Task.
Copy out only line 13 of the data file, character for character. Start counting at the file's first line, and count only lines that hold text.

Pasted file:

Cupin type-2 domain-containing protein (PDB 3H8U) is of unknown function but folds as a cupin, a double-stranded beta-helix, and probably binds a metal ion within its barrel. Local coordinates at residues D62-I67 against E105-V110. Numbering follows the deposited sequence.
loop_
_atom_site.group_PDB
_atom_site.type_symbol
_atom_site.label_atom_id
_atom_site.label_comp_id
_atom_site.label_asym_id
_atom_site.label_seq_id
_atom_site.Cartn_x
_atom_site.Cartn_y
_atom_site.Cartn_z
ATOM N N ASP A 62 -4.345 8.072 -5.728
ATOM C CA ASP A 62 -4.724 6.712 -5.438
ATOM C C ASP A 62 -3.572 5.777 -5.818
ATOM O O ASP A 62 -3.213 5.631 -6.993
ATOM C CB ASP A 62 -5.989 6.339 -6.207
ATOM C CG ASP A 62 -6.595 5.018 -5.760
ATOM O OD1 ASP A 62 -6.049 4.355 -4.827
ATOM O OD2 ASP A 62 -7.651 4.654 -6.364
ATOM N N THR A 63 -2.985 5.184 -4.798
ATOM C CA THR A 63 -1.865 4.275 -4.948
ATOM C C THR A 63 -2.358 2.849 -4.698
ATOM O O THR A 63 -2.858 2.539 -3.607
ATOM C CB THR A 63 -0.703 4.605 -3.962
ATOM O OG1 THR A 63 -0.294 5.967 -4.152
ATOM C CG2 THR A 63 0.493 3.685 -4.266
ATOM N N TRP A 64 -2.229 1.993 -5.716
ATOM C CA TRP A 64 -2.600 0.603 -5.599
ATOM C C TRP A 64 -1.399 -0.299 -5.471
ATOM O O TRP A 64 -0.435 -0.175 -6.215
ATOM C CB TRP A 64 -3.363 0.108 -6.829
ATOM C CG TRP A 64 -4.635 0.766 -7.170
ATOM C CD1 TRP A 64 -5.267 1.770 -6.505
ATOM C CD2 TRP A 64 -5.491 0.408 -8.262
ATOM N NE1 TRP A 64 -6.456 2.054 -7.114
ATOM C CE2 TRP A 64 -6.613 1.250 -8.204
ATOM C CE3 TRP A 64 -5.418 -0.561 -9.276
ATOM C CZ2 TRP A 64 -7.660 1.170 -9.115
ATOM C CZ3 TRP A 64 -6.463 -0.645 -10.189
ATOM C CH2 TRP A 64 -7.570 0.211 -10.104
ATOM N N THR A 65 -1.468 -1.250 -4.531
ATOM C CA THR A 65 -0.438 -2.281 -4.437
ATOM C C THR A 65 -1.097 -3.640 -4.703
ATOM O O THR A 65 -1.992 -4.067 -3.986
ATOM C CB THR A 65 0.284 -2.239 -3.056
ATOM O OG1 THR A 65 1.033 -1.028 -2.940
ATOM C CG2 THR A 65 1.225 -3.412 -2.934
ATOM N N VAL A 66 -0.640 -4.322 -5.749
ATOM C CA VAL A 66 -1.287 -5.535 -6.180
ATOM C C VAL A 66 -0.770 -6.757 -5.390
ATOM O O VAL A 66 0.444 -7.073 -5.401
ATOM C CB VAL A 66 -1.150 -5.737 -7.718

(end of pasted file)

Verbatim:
ATOM C CA ASP A 62 -4.724 6.712 -5.438